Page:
“Fucking Mondays, huh?”
Denis Villeneuve’s Sicario (2015) is a brutal and harrowing commentary on the U.S.’s abusive relationship with our neighbors to the South, but it’s in the guise of an intense and exciting action/thriller. Stefano Sollima‘s sequel, by contrast, drops any pretense at thought-provoking importance and instead focuses on delivering a more generic story told once again with tension, suspense, and thrilling action sequences. Sicario: Day of the Soldado won’t make many of the same year-end “best of” lists as its predecessor, but as an electrifying and exciting piece of genre cinema it’ll be hard to beat for the remainder of 2018.
A routine nighttime round-up of people attempting to cross illegally into the U.S. sees one man break away from the others, fall to his knees in prayer, and trigger an explosive vest killing himself and wounding several officers. He was no lone wolf, as evidenced by a trio of prayer rugs discovered nearby, and when more suicide bombers take out a busy store in Kansas City the Secretary of Defense (Matthew Modine) decides it’s time for the U.S. to get its hands dirty — well, dirtier — and brings back Matt Graver (Josh Brolin) to get the job done.
Graver brings Alejandro Gillick (Benicio Del Toro) along for the ride, and with carte blanche rules of engagement they follow the terrorists’ trail and discover that the Mexican cartels are helping to smuggle them into the U.S. A bloody plan is put into motion to disrupt the cartels and get them fighting each other — Alejandro kills a cartel lawyer, they abduct the spoiled daughter of another cartel head — but like most U.S. plans involving foreign intervention it soon goes spectacularly wrong. Soon Alejandro and Isabel (Isabela Moner) are separated from the team, and in an effort to avoid an international incident Graver is ordered to dispatch them both.
We’ve seen this movie before — some elements from Sicario itself and others from the likes of A Perfect World, Gloria, and Logan — but the comfortably familiar narrative of a morally ambiguous antihero forced to care for and protect a child is an oft-revisited one for a reason. There’s drama and easy engagement in that dynamic, and it works beautifully here thanks in large part to Del Toro’s sad-eyed performance. A connection is formed between an empty man fueled only by vengeance (his own daughter was murdered by cartels prior to the first film) and a girl both oblivious and indifferent to the suffering her father causes. A sequence involving a deaf couple in rural Mexico is especially touching, and while these are easy beats to land they land all the same.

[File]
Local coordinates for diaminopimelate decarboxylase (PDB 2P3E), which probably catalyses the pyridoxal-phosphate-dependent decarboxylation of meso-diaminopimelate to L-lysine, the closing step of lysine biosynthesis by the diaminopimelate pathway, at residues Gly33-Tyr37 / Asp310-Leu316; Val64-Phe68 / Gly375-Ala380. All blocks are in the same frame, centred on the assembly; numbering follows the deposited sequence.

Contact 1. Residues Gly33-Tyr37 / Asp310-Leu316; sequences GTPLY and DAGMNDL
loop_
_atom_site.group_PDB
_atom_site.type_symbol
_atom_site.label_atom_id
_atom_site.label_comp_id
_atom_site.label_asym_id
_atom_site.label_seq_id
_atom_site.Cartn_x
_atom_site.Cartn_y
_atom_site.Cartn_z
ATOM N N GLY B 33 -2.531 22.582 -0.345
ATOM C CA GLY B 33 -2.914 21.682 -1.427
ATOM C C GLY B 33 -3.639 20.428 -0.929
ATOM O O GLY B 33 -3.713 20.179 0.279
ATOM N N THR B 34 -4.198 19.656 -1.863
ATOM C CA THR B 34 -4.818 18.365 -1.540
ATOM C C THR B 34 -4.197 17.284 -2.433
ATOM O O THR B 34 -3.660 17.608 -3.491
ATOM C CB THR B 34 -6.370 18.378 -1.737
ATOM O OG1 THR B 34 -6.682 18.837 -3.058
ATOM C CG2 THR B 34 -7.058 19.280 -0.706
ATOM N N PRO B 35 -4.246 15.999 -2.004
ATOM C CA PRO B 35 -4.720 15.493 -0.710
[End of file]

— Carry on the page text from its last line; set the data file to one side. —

The script (once again from Taylor Sheridan) isn’t interested in redeeming Alejandro, but it finds conflict in the returning scraps of his humanity. He’s a severely damaged man, and while hes not above killing children the personal connections make protecting this one an imperative for him. Del Toro is a continually charismatic performer, and while he’s less of a mystery this time out he’s no less captivating. Moner does good work too shifting from a disaffected youth into someone no longer able to avoid the truth of her life. Graver’s convictions are challenged as well, and while it’s a bit more easily dismissed Brolin sells the twisting morality with subtleties in an otherwise brash performance. Alejandro and Graver are set loose with the understanding that there are no official rules anymore, but they both discover personal limits still exist.
None of that is to imply this is a sappy, soapy drama, though, as gunfire, grunts, and bloody carnage are still the order of the day. Sollima is no Villeneuve — and for that matter cinematographer Dariusz Wolski is no Roger Deakins — but while the action sequences lack the first film’s building dread and stark beauty they still deliver with intensity and adrenaline. An early ambush sees the world shrink from wide-open landscapes to close-quarter combat in mere seconds, and later exchanges are equally adept at blending tension and excitement. One sequence involving a grenade tossed nonchalantly into an enemy’s car is a memorable single-take, and the gun fights in general offer a precision in hardware, tactics, and impact that too many action movies gloss over.
Where the film is guaranteed to struggle, though, is in its broadly offered politics that suggest, on their surface at least, that “white America is under attack!” Sheridan’s less interested this time around in offering real (non-cliched) moral quandaries and instead goes straight to an exploitation well that feels as at home in Donald Trump’s America as it would in Chuck Norris’ filmography. It doesn’t sink to the depths of (the enjoyably cartoonish) London Has Fallen, but the broad strokes are still evident in its parade of brown-skinned bad guys gunned down left and right by our white heroes. Alejandro is the exception, and it’s no coincidence that he’s also the one who decides to draw a line in his culpability.
“Waterboarding is for when we can’t torture,” says Graver to an African terrorist shortly before blowing up the man’s brother as part of his interrogation technique, and it’s beats like this that will see a certain segment of audiences cheering. We gotta do what we gotta do to stop “these people” right? But while the film’s main muscle is spent flexing old-school, gung-ho American trueisms it still recognizes how neutered all this muscle ultimately is. There’s also a line that viewers seem destined to miss where it’s revealed that the terrorists in Kansas City didn’t even come through Mexico — they’re U.S. citizens from New Jersey.
Sicario: Day of the Soldado loses in a direct competition with the first film, but on its own merits it’s a grimly entertaining ride with thrilling action, a satisfying narrative, and a tease for a third film that we can’t wait to see.